Do you design your own outfits, and do you still have those you wore from say 20 years ago?
(Naoko) I designed them myself, and I still have them all.
Will you ever consider releasing a DVD of all your promo videos?
(Naoko) Well, we released a live DVD in America last year, or two years ago. We’d like to do, but I have to write songs first for our new album.
To coincide with your anniversary tour you’ve released a tribute album to The Ramones – who have been a huge influence on you musically – called Osaka Ramones. Have you ever met The Ramones or seen them perform live?
(Naoko) Yes. In Britain I saw them at Brixton Academy in the 90s. And then in 1998, Shonen Knife opened up for The Ramones for two nights in Osaka.
So they obviously appreciated what you were and still are doing?
(Naoko) Oh yeah!
Back in the mid 70s, The Ramones played at a Heavy Metal festival but didn’t get a great reception from the crowd. Have you ever played at a venue that consisted of the “wrong” crowd?
(Naoko) No. I think we can make any kind of people enjoy our performance and be happy.
You’ve recorded a great version of The Monkees track “Daydream Believer”. Would you ever consider recording or performing one of their lesser known songs like “Star Collector” or “Circle Sky” – I think that would be an excellent live track for you to do?
(Naoko) Thank you. I like every Monkees song. What is the name of this song… (Hums a tune by The Monkees. To listen, play youtube clip below.)
What is your opinion on Japanese idol groups like AKB48?
(Emi) (Laughs) I am not interested in idol bands.
(Naoko) It’s very different. Their music is very plastic.
Naoko, you collect guitars – how many do you own and do you have a particular favourite?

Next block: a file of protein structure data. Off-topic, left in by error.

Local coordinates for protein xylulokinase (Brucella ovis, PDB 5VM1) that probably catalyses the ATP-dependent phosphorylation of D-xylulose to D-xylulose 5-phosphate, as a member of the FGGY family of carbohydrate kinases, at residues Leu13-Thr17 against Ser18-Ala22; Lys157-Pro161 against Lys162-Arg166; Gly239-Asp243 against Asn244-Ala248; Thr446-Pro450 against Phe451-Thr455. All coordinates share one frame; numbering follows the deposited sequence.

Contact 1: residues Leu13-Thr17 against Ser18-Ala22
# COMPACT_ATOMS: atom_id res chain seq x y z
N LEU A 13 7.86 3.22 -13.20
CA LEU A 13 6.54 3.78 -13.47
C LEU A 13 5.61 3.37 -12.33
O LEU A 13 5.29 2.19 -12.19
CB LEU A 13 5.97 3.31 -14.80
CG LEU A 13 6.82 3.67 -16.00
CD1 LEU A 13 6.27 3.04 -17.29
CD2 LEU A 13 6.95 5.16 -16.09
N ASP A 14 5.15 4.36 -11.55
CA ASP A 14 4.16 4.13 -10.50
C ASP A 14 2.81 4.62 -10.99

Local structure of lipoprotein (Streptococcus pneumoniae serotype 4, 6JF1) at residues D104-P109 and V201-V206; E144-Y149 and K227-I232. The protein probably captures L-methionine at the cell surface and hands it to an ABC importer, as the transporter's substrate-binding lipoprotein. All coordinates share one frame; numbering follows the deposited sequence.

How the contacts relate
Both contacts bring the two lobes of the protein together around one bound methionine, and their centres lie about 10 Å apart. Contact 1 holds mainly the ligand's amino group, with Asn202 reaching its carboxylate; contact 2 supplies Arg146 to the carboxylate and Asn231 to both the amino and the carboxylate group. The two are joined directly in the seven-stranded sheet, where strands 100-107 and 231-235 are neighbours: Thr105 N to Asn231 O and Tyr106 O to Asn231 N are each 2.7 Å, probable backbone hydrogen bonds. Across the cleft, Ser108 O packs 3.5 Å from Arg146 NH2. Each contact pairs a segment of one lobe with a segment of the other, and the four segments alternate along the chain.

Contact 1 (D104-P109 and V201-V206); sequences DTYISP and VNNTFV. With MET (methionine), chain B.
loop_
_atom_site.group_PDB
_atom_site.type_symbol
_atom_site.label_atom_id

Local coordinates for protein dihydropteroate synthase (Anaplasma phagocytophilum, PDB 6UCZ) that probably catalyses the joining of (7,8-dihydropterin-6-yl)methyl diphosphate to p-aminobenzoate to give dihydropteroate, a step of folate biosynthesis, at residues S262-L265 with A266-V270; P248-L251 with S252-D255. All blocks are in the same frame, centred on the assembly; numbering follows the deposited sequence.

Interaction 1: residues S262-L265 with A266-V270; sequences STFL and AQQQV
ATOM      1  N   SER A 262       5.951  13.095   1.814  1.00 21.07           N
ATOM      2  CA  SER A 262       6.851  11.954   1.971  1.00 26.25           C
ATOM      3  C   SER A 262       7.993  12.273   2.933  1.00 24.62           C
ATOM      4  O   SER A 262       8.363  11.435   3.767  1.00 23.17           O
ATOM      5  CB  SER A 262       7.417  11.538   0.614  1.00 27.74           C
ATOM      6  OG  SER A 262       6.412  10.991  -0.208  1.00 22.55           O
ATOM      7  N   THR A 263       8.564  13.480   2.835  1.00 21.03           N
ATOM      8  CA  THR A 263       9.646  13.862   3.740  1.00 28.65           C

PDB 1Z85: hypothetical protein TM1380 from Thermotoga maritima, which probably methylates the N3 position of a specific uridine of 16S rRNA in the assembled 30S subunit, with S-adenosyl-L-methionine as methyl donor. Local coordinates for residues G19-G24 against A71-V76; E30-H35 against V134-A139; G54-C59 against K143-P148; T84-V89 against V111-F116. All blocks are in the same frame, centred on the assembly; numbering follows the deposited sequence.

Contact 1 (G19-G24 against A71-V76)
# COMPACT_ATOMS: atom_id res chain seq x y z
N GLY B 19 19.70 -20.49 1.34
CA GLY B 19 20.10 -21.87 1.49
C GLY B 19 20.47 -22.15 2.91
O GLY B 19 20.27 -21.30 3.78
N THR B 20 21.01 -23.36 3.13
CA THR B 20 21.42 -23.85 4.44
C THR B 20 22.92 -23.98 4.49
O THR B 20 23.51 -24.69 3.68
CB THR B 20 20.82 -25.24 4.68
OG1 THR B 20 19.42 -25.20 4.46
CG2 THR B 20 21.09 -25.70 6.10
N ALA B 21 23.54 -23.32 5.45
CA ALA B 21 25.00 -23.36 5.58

(Naoko) I have more than 40 guitars. My custom made guitar is my favourite. I was inspired by 60s and 70s style. But I have a lot of guitars, so it is difficult to pick one.
Do you have any Rickenbacker guitars in your collection?
(Naoko) I have a 360 and a John Lennon model.
Where do most of them come from?
(Naoko) Mainly from Japan and America.
Have you been to Denmark Street, a popular location in London selling musical instruments?
(Naoko) Yes, but it is really expensive for me. American guitars are cheaper.
Would any of you consider living abroad, such as England or America?
(Naoko) When I was very, very young, I tried to live in London and other cities for one year because I don’t like really hot humid weather in Japan. So if I can move just in the summer, it would be nice.
You’re all very modern young ladies, but do you appreciate the traditional culture of Japan?
(Naoko) Of course!
Do any of you wear or own a kimono?
(Naoko) Kimono is too tight for me, and too hot. Kimono is very expensive. And I cannot wear on stage because I cannot dance in it.
Aside from music, what else do you like to do?
(Naoko) I like to play tennis. My favourite player is Rafa [Nadal]
(Ritsuko) I like to play video games – very relaxing.
(Emi) I like to eat and drink with my friends.
What are your plans once your 30th Anniversary tour is over?
(Naoko) We will be recording sometime at the end of this year (2011) or early next year (2012).
You are always working, aren’t you?
Thank you all very much for your time.
(Naoko, Emi and Ritsuko) Thank you.